Premarital sex in the last twelve months and its predictors among students of Wollega University, Ethiopia
Background: Premarital sex increases the risk of unintended pregnancy and sexually transmitted infections including HIV if unprotected and contraception is not used. Thus, the objective of this study was to assess premarital sex in the last twelve months and its predictors among regular undergraduate students of Wollega University.
Methods: A cross-sectional survey using pretested, structured questionnaire was conducted on a total of 704 regular undergraduate students of Wollega University from February to March, 2014. We used multistage sampling technique to recruit study participants. Binary and multivariable logistic regressions were performed using SPSS version 20 to assess predictors of premarital sex. Statistical significance was determined through a 95% confidence level.
Results: Wollega University youths who had premarital sex in the last twelve months were 28.4%; 55.5% of them did not use condom during last sex while 31.3% engaged in multiple sex. Being male [Adjusted Odds Ratio (AOR)(95% Confidence Interval(CI))=2.7(1.58-4.75)], age 20-24 years [AOR(95%CI)=2.8(1.13-7.20)], training on how to use condom [AOR(95%CI)=1.7(1.17-2.46)], being tested for HIV [AOR(95%CI)=2.3(1.48-3.53)], using social media frequently [AOR(95%CI)=1.8(1.14-2.88)], having comprehensive knowledge of HIV [AOR(95% CI)=1.5(1.01-2.10)], alcohol use [AOR (95%CI)=2.2(1.31-3.56)] were associated with increased odds of premarital sex in the last twelve months.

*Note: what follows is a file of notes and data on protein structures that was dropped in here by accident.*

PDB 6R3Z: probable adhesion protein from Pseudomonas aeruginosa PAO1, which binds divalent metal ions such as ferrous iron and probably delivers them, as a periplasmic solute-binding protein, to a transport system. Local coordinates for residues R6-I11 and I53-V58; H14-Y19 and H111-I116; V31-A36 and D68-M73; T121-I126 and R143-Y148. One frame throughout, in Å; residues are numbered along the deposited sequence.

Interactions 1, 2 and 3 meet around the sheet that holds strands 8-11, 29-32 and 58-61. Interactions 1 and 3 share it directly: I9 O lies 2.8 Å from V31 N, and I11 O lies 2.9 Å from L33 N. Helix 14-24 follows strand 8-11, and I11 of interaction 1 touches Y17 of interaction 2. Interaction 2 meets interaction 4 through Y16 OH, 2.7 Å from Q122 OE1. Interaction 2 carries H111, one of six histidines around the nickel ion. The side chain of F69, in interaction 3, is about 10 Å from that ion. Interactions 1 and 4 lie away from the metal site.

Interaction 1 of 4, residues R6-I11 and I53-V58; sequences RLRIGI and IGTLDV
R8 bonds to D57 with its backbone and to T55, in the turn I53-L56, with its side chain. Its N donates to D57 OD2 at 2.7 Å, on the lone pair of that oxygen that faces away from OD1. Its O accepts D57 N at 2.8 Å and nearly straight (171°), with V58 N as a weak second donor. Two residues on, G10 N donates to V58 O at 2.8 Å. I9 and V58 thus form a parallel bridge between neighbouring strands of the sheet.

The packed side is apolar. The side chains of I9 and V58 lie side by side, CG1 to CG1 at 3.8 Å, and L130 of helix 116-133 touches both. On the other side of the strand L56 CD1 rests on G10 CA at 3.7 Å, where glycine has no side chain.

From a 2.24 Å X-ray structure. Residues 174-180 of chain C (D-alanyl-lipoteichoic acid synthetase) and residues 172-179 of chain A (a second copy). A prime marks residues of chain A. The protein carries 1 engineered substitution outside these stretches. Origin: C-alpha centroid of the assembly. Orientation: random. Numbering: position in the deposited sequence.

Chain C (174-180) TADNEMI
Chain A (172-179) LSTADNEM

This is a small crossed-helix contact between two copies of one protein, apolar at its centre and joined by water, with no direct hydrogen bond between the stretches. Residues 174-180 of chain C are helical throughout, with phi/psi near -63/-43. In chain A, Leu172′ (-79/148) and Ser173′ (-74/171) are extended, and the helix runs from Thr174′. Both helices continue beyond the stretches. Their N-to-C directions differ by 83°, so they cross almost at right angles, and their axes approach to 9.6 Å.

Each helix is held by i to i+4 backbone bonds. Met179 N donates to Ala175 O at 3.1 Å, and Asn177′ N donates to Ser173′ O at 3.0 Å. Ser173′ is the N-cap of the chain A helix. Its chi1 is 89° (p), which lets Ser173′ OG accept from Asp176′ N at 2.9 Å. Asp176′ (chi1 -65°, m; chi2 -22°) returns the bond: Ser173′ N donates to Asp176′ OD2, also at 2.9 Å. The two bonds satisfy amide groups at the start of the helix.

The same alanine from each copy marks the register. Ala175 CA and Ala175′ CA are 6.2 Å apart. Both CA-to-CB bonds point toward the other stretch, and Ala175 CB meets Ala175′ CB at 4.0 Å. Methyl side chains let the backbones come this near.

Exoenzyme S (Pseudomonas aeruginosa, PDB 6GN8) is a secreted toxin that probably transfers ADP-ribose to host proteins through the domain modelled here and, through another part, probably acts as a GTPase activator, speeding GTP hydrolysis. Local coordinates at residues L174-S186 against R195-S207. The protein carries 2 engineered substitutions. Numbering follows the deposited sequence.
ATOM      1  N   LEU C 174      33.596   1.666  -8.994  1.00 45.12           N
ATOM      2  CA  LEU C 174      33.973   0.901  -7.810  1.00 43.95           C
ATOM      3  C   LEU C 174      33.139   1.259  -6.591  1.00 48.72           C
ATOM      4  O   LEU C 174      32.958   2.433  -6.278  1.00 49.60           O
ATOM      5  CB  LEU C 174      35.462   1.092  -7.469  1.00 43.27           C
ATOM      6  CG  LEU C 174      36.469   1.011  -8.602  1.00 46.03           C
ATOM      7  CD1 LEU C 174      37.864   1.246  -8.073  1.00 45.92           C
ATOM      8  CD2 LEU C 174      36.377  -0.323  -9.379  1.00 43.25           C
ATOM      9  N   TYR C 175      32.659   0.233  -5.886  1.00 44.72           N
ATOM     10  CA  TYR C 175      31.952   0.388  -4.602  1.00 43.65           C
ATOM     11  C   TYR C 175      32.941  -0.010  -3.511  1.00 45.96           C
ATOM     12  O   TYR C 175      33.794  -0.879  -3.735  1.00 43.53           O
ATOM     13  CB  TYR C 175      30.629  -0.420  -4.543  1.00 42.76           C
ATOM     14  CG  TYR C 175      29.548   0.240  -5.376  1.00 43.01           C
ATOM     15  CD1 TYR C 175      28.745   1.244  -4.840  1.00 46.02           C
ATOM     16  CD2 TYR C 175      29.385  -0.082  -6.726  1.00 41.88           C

Conclusion: Nearly one-third of regular undergraduate students of the university were engaged in premarital sex in the last twelve months. Being male, using social media frequently and alcohol use were associated with increased odds of premarital sex in the stated period. Thus, higher institutions have to deliver abstinence messages alongside information about self-protection.
Keywords: Premarital sex, students, Wollega University